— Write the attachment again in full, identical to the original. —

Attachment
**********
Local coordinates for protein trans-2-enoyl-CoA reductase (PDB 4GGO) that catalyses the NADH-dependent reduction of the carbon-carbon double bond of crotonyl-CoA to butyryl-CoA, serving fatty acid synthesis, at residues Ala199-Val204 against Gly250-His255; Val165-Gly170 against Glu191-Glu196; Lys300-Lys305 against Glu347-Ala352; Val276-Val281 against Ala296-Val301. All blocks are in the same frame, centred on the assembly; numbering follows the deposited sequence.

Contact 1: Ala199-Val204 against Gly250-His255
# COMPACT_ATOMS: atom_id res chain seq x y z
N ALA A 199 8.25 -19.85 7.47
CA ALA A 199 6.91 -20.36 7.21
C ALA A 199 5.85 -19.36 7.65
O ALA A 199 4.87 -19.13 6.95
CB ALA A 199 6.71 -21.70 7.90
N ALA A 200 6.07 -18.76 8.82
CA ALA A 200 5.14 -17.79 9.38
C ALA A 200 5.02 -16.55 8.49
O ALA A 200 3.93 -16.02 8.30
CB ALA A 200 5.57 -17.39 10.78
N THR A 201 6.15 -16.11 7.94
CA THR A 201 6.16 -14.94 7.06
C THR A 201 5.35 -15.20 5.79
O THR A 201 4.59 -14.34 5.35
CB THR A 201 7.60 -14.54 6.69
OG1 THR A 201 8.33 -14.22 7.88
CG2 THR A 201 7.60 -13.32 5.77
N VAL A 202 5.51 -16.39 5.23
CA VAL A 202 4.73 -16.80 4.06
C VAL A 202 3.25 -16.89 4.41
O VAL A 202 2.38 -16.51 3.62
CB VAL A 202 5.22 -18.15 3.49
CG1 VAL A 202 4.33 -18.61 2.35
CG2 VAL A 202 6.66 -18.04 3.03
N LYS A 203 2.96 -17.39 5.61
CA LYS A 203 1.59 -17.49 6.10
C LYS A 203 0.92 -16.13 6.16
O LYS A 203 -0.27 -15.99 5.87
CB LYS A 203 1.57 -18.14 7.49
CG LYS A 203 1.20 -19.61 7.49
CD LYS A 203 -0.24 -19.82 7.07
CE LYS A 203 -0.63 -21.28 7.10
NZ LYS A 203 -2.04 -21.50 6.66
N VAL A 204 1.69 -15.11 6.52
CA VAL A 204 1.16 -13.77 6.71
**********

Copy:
Local coordinates for protein trans-2-enoyl-CoA reductase (PDB 4GGO) that catalyses the NADH-dependent reduction of the carbon-carbon double bond of crotonyl-CoA to butyryl-CoA, serving fatty acid synthesis, at residues Ala199-Val204 against Gly250-His255; Val165-Gly170 against Glu191-Glu196; Lys300-Lys305 against Glu347-Ala352; Val276-Val281 against Ala296-Val301. All blocks are in the same frame, centred on the assembly; numbering follows the deposited sequence.

Contact 1: Ala199-Val204 against Gly250-His255
# COMPACT_ATOMS: atom_id res chain seq x y z
N ALA A 199 8.25 -19.85 7.47
CA ALA A 199 6.91 -20.36 7.21
C ALA A 199 5.85 -19.36 7.65
O ALA A 199 4.87 -19.13 6.95
CB ALA A 199 6.71 -21.70 7.90
N ALA A 200 6.07 -18.76 8.82
CA ALA A 200 5.14 -17.79 9.38
C ALA A 200 5.02 -16.55 8.49
O ALA A 200 3.93 -16.02 8.30
CB ALA A 200 5.57 -17.39 10.78
N THR A 201 6.15 -16.11 7.94
CA THR A 201 6.16 -14.94 7.06
C THR A 201 5.35 -15.20 5.79
O THR A 201 4.59 -14.34 5.35
CB THR A 201 7.60 -14.54 6.69
OG1 THR A 201 8.33 -14.22 7.88
CG2 THR A 201 7.60 -13.32 5.77
N VAL A 202 5.51 -16.39 5.23
CA VAL A 202 4.73 -16.80 4.06
C VAL A 202 3.25 -16.89 4.41
O VAL A 202 2.38 -16.51 3.62
CB VAL A 202 5.22 -18.15 3.49
CG1 VAL A 202 4.33 -18.61 2.35
CG2 VAL A 202 6.66 -18.04 3.03
N LYS A 203 2.96 -17.39 5.61
CA LYS A 203 1.59 -17.49 6.10
C LYS A 203 0.92 -16.13 6.16
O LYS A 203 -0.27 -15.99 5.87
CB LYS A 203 1.57 -18.14 7.49
CG LYS A 203 1.20 -19.61 7.49
CD LYS A 203 -0.24 -19.82 7.07
CE LYS A 203 -0.63 -21.28 7.10
NZ LYS A 203 -2.04 -21.50 6.66
N VAL A 204 1.69 -15.11 6.52
CA VAL A 204 1.16 -13.77 6.71